I don't think you understand what a saturation attack is.
You are mistaking MIRV for MRV. MIRV is separated much before re-entry and is capable of targeting different cities like Karachi and Gwadar. In the second stage itself, the missiles will separate after using common first stage to go in different ballistic trajectory. MRV on the other hand separates on reentry and strikes different parts of the same city like striking Mumbai in Worli, Thane, Powai etc. In this case, it will be saturation attack.

PS: MIRV and MRV are different. MaRV is the type of warhead (maneuverable). MRV and MIRV are types of warhead attachment, not the warhead themselves. MRV and MIRV can use MaRV warheads too
 
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You are mistaking MIRV for MRV. MIRV is separated much before re-entry and is capable of targeting different cities like Karachi and Gwadar. In the second stage itself, the missiles will separate after using common first stage to go in different ballistic trajectory. MRV on the other hand separates on reentry and strikes different parts of the same city like striking Mumbai in Worli, Thane, Powai etc. In this case, it will be saturation attack.

PS: MIRV and MRV are different. MaRV is the type of warhead (maneuverable). MRV and MIRV are types of warhead attachment, not the warhead themselves. MRV and MIRV can use MaRV warheads too

Im not confusing the two. Even with MIRVs, it is possible to saturate a BMD system.

The first layer of defense or the exo-atmospheric interceptors are usually located close to the border giving them enough time to intercept the warhead before entering the atmosphere. This can be explained with the example of intercepting MRVs below point 7 as shown in the pic.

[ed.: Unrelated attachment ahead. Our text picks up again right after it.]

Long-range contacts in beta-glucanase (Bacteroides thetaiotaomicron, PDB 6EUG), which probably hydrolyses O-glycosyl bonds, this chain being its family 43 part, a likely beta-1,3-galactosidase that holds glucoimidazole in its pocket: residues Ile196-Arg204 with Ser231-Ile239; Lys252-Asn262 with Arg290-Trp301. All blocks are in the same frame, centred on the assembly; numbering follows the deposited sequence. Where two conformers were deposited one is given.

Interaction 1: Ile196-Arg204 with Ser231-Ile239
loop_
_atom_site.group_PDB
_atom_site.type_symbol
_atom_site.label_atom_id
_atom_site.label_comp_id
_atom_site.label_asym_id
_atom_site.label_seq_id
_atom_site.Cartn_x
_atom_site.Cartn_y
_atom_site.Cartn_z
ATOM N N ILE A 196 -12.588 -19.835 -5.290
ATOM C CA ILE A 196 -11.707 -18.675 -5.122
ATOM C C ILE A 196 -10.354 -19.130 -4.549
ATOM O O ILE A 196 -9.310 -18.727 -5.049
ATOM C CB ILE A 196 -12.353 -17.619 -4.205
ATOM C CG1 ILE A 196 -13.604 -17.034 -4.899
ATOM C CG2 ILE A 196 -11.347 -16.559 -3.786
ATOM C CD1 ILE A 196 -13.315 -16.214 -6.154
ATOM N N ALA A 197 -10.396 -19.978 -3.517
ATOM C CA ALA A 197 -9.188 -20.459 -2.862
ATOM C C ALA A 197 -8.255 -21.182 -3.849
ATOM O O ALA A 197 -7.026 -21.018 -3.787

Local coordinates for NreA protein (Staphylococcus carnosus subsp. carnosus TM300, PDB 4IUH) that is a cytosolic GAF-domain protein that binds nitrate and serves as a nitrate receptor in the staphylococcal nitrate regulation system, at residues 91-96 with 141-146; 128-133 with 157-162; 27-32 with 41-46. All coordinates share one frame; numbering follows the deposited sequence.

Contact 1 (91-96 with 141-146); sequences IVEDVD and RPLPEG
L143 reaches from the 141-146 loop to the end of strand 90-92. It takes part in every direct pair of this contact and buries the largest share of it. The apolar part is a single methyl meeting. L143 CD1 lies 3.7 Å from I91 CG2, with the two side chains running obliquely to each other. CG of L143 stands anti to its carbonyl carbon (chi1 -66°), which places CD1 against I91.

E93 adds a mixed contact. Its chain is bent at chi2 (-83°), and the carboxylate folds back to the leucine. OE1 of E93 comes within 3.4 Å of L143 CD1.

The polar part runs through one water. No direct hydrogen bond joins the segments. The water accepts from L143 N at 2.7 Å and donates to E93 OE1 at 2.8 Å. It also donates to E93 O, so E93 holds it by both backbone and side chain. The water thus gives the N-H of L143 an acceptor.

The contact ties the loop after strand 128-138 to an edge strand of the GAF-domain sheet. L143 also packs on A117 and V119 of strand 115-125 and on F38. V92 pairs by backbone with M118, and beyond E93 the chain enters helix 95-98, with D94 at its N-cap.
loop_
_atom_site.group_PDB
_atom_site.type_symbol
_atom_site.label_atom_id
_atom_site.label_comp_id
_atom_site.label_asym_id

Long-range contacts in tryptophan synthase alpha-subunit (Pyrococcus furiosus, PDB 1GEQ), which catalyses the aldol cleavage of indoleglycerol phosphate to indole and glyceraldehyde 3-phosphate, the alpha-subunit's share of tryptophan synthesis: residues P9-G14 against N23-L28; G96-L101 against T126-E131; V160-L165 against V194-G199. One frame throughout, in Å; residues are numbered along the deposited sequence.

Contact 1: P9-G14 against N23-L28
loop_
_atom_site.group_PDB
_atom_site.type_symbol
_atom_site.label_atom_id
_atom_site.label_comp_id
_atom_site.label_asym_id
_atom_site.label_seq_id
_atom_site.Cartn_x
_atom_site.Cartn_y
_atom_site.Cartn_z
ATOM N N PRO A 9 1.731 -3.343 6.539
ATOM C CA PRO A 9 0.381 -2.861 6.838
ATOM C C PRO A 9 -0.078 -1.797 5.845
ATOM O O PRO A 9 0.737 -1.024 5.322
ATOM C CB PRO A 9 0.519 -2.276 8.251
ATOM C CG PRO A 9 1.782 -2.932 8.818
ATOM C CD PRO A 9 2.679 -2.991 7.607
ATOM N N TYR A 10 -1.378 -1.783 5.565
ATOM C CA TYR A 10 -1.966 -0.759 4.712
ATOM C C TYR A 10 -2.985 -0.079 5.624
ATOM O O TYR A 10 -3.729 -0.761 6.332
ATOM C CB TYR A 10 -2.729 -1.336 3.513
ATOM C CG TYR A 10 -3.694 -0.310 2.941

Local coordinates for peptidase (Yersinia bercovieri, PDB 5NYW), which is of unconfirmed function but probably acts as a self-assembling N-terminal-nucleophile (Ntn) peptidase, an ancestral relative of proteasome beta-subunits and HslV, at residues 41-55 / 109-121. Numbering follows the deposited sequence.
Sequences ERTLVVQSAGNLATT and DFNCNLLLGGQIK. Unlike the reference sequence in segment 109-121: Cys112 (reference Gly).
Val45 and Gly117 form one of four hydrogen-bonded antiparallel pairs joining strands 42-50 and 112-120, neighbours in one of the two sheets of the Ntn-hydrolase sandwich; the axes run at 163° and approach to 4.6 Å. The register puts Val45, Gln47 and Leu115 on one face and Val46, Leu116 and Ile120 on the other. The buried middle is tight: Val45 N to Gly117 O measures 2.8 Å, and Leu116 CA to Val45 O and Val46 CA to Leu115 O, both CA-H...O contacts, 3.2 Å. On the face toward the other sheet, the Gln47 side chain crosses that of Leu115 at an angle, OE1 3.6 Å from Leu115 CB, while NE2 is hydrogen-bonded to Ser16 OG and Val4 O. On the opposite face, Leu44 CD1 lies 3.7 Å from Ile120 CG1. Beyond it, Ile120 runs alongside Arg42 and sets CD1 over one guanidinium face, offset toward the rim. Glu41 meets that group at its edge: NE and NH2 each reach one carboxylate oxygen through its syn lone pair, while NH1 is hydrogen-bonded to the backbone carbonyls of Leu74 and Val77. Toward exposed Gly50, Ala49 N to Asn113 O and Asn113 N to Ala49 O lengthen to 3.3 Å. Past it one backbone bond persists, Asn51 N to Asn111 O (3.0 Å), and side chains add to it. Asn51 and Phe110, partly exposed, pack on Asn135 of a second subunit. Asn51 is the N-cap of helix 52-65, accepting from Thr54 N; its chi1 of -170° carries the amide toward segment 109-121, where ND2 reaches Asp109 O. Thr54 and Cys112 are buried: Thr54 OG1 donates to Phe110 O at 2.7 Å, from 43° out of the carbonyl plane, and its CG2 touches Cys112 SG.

The second layer of defense or endo-atmospheric interceptors are located close to major targets so that the warheads can be intercepted at lower altitudes, below point 8. The warheads remain close together making it relatively easier for missile shield to track an intercept them

Meanwhile, MIRVs enter the atmosphere from different directions making it harder for the exo-interceptors to track/chase and kill them. Also, multiple MIRVs launched from multiple BMs, targetting the same city is even more hard to kill and need more interceptors to take down all of them once it enters the atmosphere, especially at different times and from different directions.

 
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Kshithij Sharma

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Im not confusing the two. Even with MIRVs, it is possible to saturate a BMD system.

The first layer of defense or the exo-atmospheric interceptors are usually located close to the border giving them enough time to intercept the warhead before entering the atmosphere. This can be explained with the example of intercepting MRVs below point 7 as shown in the pic.